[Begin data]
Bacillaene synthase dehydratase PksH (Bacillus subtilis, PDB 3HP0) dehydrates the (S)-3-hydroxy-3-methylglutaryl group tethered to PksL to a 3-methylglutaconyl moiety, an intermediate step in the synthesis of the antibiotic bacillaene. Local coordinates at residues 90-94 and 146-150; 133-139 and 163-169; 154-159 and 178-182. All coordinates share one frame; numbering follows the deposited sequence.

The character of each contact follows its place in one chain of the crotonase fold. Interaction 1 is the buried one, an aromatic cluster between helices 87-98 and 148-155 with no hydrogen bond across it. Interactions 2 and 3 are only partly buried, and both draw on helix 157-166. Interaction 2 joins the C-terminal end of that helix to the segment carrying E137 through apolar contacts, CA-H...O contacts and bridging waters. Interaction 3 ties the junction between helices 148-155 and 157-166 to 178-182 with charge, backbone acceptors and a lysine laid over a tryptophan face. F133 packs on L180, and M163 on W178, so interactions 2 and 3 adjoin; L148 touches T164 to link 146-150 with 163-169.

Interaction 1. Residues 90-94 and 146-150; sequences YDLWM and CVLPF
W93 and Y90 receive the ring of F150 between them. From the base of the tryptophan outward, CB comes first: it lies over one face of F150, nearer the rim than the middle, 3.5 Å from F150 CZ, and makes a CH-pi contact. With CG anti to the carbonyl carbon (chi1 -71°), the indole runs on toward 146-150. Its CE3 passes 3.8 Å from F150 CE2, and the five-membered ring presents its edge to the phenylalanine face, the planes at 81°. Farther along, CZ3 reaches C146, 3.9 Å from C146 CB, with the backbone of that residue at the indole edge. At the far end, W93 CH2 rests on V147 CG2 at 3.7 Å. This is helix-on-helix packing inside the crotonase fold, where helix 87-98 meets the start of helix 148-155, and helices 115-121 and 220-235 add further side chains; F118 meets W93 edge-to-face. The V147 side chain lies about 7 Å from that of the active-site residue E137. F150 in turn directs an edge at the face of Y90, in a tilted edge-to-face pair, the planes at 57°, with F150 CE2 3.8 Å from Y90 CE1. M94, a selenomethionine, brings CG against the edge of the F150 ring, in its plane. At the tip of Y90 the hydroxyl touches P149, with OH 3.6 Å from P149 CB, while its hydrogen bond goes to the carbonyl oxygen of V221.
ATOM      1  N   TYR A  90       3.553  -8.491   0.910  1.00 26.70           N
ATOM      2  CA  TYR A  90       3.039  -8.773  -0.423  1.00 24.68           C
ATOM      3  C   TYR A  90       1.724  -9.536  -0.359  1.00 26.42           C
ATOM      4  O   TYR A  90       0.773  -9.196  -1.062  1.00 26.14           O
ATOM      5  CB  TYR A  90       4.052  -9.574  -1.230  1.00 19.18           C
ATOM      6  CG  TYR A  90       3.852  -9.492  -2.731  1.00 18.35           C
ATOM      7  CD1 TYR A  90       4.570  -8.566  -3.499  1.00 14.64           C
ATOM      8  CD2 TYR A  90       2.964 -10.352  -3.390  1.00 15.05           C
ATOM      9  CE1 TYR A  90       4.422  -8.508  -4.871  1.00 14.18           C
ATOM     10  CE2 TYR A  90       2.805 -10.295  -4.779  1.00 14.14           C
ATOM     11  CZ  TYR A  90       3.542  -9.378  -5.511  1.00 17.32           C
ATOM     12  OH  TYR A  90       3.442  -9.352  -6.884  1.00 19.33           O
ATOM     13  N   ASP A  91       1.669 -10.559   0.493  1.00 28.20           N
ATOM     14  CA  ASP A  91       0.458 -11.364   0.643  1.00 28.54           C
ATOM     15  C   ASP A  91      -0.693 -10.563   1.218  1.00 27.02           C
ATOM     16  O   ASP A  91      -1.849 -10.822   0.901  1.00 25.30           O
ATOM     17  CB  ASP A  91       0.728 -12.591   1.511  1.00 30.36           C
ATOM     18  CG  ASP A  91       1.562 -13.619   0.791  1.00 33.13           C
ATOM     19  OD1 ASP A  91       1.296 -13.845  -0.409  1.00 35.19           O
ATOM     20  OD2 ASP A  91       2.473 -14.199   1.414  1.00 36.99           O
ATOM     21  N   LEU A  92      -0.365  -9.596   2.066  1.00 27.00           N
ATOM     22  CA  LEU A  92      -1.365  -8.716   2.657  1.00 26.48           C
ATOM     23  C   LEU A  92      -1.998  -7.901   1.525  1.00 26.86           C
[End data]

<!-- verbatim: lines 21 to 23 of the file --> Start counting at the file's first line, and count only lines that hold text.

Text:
ATOM     17  CB  ASP A  91       0.728 -12.591   1.511  1.00 30.36           C
ATOM     18  CG  ASP A  91       1.562 -13.619   0.791  1.00 33.13           C
ATOM     19  OD1 ASP A  91       1.296 -13.845  -0.409  1.00 35.19           O